More than 80 percent of parents and students who can access student information remotely check in “at least once a week…and many users check multiple times a day,” Bryan Macdonald, senior vice president of PowerSchool, tells Lahey.
When I posted a challenge on Facebook encouraging friends to join us in eschewing PowerSchool, I received many comments and emails, none of them neutral. Either PowerSchool and its ilk are best thing that’s ever happened to parenting or the worst invention for helicopter parents since the toddler leash.
“We just talk to our kids,” responded Elena Marshall, mother of eight.
Teachers and administrators have mixed feelings, Lahey writes.
I like that parents can check grades and I encouraged them to do so. I feel that open communication between home and school is essential in educating children, and only sending midterm and final grades home makes grades seem like a big secret. With parent access on PowerSchool, there are no secrets. I am bothered, however, by parents who CONSTANTLY check…sometimes 5 or 6 times a day. These parents tend to be the ones who push their children the hardest and are the first to complain when grades aren’t entered on the DAY an assignment is due. As a language arts teacher with 60 papers to grade, I just can’t do that! I’m not sure parents realize the school can see how many times they access the portal. -Mindi Rench, mother of two and junior high literacy coach and education blogger
Teacher Gina Parnaby tweeted that PowerSchool is a “Bane. Stresses my students out to no end. Freaks parents out b/c they see grades not as a communication but as judgment.”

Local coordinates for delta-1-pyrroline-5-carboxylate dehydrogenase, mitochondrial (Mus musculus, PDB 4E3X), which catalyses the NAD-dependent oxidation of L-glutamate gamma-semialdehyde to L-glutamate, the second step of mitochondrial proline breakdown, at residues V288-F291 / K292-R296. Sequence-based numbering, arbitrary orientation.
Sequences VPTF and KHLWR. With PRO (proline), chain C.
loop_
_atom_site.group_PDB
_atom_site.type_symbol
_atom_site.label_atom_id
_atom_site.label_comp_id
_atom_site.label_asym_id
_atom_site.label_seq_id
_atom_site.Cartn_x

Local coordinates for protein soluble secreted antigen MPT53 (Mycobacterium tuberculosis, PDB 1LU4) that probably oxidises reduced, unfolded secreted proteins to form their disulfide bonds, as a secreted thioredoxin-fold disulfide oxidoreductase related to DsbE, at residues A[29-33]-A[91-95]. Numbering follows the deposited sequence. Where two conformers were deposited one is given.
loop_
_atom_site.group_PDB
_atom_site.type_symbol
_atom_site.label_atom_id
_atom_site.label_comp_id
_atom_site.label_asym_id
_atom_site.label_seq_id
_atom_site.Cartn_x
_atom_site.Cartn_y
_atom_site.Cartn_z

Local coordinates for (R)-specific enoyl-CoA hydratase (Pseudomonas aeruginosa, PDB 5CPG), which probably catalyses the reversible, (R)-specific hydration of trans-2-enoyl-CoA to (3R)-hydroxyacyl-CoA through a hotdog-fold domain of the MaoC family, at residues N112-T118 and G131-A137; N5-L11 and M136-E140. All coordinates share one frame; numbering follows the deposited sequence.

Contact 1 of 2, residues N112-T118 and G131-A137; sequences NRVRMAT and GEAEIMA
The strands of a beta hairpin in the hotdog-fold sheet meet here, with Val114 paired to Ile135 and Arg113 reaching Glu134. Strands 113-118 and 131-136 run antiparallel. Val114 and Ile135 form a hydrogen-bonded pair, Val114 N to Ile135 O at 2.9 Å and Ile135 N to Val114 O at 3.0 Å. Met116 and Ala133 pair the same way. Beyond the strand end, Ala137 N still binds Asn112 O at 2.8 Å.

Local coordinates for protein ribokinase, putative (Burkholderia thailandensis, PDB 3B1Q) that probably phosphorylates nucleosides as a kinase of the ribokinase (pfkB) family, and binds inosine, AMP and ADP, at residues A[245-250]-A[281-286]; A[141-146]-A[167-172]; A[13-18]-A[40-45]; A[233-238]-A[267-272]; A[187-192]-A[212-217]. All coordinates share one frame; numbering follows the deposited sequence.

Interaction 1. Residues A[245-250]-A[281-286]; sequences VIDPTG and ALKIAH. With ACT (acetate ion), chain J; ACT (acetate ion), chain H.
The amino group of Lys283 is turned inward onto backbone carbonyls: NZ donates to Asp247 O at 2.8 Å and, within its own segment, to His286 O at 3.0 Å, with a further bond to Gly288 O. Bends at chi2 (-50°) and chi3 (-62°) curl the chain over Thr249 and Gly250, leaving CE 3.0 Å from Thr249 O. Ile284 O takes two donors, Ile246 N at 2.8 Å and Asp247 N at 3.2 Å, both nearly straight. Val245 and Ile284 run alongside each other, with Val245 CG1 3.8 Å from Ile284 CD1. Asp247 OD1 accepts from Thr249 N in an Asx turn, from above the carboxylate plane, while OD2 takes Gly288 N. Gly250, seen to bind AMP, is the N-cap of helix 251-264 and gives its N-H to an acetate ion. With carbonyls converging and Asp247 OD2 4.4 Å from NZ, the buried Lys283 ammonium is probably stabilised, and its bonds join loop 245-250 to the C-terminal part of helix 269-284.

Let’s assume that crazy parents will use the access to feed their craziness. But there are sane parents who aren’t sure how well their kids are doing in school and would appreciate a heads up before it’s too late to save the semester.
New York City’s “most ambitious, wealthiest parents” start the college-admissions process by hiring a consultant to get their toddler into an elite nursery school, writes Lacy Crawford.
Then come tutors, learning specialists, resume-polishing internships or exotic community service and a recommendation letter from a trustee of the first-choice school.
Finally, after 15 or so years of parents managing every variable, there comes the time when a student is expected to do something all by herself: fill out the actual application. Write an essay in her own voice.
Not really. Parents hired Crawford, an independent college admissions counselor, to help their kids craft Ivy-worthy essays and applications. Her new book, Early Decision, features an “application whisperer” who helps helicopter-parented kids get into Harvard.
In Personal Statement, Jason Odell Williams satirizes the Ivy rat race. As a hurricane heads for Connecticut, students converge on the coast to win humanitarian laurels that will look good on college applications.
At 50, after a successful career selling magazine advertising, Rod Baird became a high school English teacher at an affluent high school near New York City. Counterfeit Kids criticizes education fads — Baird thinks the “sage on the stage” makes a lot of sense — but the book’s real target is overprotective, esteem-boosting, college-obsessed parents.
Baird’s privileged students don’t like to read books, think or learn. Victims of the “cult of college,” they’ve been pushed by their parents to earn good grades and get into a “good” college. Nothing else matters.
In his first year, he taught non-honors English to 11th graders — B and C students — who’d figured out they’d already lost the college race.
“A palpable contempt had set in, they way they slouched in their seats, the way they openly cheated. . . . they no longer cared.”
Thanks to their parents, they had way too much self-esteem to blame themselves for their lack of success, Baird writes. Instead, they assumed the system was unfair.
Teachers are too student-centered, Baird writes.